From puzzles to purpose | Inquirer Opinion

“Di ba wala kang childhood?”

This line has been a favorite piece of banter with one of my friends whenever we talked about events that happened during our younger years. While most people my age remember watching “SpongeBob SquarePants” and “Blue’s Clues” on TV for hours on end, I was not able to watch any of these iconic childhood shows during my formative years — a consequence of not having the television channel that aired them back then.

Because of this, I was left with no other choice but to do things that may not be appealing to the current generation of digital natives — reading, for instance. I was able to finish a full set of encyclopedias when I was a kid. Aside from bombarding myself with knowledge about the history of ancient civilizations and the great wonders of outer space, another hobby that filled my time was solving puzzles. Whether it was tackling a simple jigsaw puzzle or figuring out a way to catch a rat using an improvised trap made from coconut shells, my seven-year-old self did these activities with beaming enthusiasm.

Fast forward to now: I have come to realize that medical school is like reliving my childhood all over again — reading tons of books and solving challenging puzzles on a daily basis. However, they do not come anymore in the form they had previously taken. Colorful storybooks have become boring, thick, and hardbound medical books. Jigsaw puzzles are now a muddle of symptoms, laboratory results, and the patient’s history that all need to be tied together to come up with a sensible diagnosis and treatment plan.

No classes due to a national holiday? My younger self would have been ecstatic since this was extra time for me to read more books and solve more puzzles. But now, this is merely a chance for me to catch up on lectures I had missed or cram information for an upcoming exam.

With burnout slowly creeping up on me, I was left to wonder whether the field of medicine had taken the spirit of my childhood away from me. But the universe seemed to respond by giving me another puzzle to solve. As I spent more time with my grandmother during the pandemic, I learned that she had been suffering from multiple canker sores, known in Filipino as “singaw.” But this was not your typical singaw that went away after a while. They had not been gone from her since her early 20s! She told me she had simply learned to live with the condition after numerous doctors told her that it was only stress causing the sores, and to simply wait until they were gone.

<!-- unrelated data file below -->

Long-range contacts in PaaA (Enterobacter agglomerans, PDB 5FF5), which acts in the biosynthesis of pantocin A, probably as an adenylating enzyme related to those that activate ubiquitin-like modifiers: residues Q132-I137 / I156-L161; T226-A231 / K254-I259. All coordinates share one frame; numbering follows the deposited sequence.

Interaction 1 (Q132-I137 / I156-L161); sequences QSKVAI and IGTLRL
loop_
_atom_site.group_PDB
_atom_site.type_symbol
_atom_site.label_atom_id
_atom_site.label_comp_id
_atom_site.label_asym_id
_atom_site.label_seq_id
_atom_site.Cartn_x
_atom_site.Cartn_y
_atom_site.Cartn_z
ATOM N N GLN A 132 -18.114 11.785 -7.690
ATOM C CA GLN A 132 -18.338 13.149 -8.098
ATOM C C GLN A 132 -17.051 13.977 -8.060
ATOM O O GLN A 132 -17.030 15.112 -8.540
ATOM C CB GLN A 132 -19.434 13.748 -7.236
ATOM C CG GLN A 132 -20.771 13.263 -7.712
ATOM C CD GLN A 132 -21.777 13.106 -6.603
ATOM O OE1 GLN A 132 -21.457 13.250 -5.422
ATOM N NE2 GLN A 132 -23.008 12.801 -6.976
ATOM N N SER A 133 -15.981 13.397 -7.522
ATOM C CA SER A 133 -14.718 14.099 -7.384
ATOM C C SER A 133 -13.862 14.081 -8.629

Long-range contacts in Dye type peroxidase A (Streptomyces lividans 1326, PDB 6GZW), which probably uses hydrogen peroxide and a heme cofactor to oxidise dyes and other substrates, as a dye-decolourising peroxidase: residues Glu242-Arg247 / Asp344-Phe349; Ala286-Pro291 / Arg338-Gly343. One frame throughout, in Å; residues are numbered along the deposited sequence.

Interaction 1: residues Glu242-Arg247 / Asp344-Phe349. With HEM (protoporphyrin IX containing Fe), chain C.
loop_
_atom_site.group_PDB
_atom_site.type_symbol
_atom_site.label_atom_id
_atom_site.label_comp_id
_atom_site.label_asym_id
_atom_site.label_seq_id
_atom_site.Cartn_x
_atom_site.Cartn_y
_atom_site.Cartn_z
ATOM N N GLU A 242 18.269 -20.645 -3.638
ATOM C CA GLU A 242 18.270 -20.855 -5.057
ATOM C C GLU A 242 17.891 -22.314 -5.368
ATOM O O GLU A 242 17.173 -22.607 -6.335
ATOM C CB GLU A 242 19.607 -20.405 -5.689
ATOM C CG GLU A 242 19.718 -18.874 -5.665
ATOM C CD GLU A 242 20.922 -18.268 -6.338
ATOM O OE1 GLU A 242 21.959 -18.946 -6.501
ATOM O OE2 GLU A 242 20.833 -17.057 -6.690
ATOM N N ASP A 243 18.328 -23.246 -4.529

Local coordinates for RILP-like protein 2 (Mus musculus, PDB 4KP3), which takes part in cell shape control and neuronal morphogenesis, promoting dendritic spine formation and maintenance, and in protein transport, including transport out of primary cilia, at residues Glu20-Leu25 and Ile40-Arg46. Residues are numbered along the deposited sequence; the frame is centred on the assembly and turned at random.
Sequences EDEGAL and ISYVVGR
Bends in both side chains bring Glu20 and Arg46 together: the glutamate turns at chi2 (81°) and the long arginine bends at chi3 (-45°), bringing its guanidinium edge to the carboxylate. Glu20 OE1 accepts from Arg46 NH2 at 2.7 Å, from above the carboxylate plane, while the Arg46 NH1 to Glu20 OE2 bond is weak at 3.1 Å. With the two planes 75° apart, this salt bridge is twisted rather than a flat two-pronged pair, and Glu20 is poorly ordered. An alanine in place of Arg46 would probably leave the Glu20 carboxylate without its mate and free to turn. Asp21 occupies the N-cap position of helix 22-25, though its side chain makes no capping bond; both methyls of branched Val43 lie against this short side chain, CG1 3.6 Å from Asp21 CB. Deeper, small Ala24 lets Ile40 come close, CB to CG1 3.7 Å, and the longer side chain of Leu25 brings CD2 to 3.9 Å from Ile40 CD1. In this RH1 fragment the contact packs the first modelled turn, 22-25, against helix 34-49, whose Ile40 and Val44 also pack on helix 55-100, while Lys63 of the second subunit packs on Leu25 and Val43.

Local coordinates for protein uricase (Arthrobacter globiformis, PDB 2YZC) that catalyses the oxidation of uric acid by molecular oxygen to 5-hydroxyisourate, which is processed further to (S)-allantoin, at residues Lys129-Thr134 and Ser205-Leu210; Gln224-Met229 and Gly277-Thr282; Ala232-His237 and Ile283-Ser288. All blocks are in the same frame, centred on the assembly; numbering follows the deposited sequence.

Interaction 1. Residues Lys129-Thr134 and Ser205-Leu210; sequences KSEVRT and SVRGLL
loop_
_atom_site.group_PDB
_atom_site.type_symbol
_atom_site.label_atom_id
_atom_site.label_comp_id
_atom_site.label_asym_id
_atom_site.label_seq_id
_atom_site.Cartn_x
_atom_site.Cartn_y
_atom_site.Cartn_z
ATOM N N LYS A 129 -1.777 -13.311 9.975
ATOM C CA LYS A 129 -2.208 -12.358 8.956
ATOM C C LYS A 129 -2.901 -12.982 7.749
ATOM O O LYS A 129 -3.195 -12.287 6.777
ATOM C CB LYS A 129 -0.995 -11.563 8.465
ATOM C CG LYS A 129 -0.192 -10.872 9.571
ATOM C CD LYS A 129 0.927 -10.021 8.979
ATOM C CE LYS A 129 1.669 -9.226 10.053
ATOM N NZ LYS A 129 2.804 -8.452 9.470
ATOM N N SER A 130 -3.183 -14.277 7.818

Upon hearing this, the inner child in me suddenly woke up. All I wanted to do was to solve this mind-boggling puzzle in front of me. For days, I tried to find an explanation for why my grandmother’s singaw persisted for decades. I pored over various medical books, research journals, and online articles. I made a list of all possible diagnoses, from simple infections to rare diseases, and crossed them out one at a time if they were unlikely to be the cause. Though the process was tedious, I eventually arrived at the most likely explanation for my grandmother’s condition—an allergy to one of the chemical compounds present in toothpaste, called sodium lauryl sulfate.

To test my hypothesis, I looked for and bought a toothpaste without this chemical compound and instructed my grandmother to use it for a few weeks. Much to my grandmother’s surprise, the severity and number of her canker sores soon greatly decreased. When I heard the good news, I couldn’t help but feel emotional; I felt like the little kid once more who had finished solving a difficult puzzle.

With the stress of online classes along with the inherent hardships of medical training, moments like this remind me of the reason I chose this path, and provide enough motivation for me to keep going. When disillusionment sets in and our vision gets clouded, one must step back and ask oneself: Bakit ba ako nag-aaral at para kanino ako nag-aaral? There is no denying that the struggle we are experiencing right now is real, but we must remember that the struggle is truly worthwhile. And this is true for anyone outside the medical field who is working just as hard for his or her goals.

So, yes, I may not know any episode of “Blue’s Clues” or the SpongeBob characters, but the events of my childhood did lead me to where I am now. From solving puzzles back then for the sake of pure enjoyment, I am now solving puzzles that hold much greater weight and responsibility. My grandmother is just the beginning of the countless lives that I hope I will be able to save and help improve for the rest of my life.

The field of medicine did not take away the spirit of my childhood; rather, it has redirected that spirit to a mission and purpose far greater than my callow self.

Time for me to read another book and solve more puzzles.

* * *

Maxine Francesco Gwyneth C. Baculo, 20, is a first-year medical student at the University of Santo Tomas-Faculty of Medicine and Surgery. He is a big fan of Dr. Ronnie Baticulon and Dr. Ting Tiongco, among other authors.

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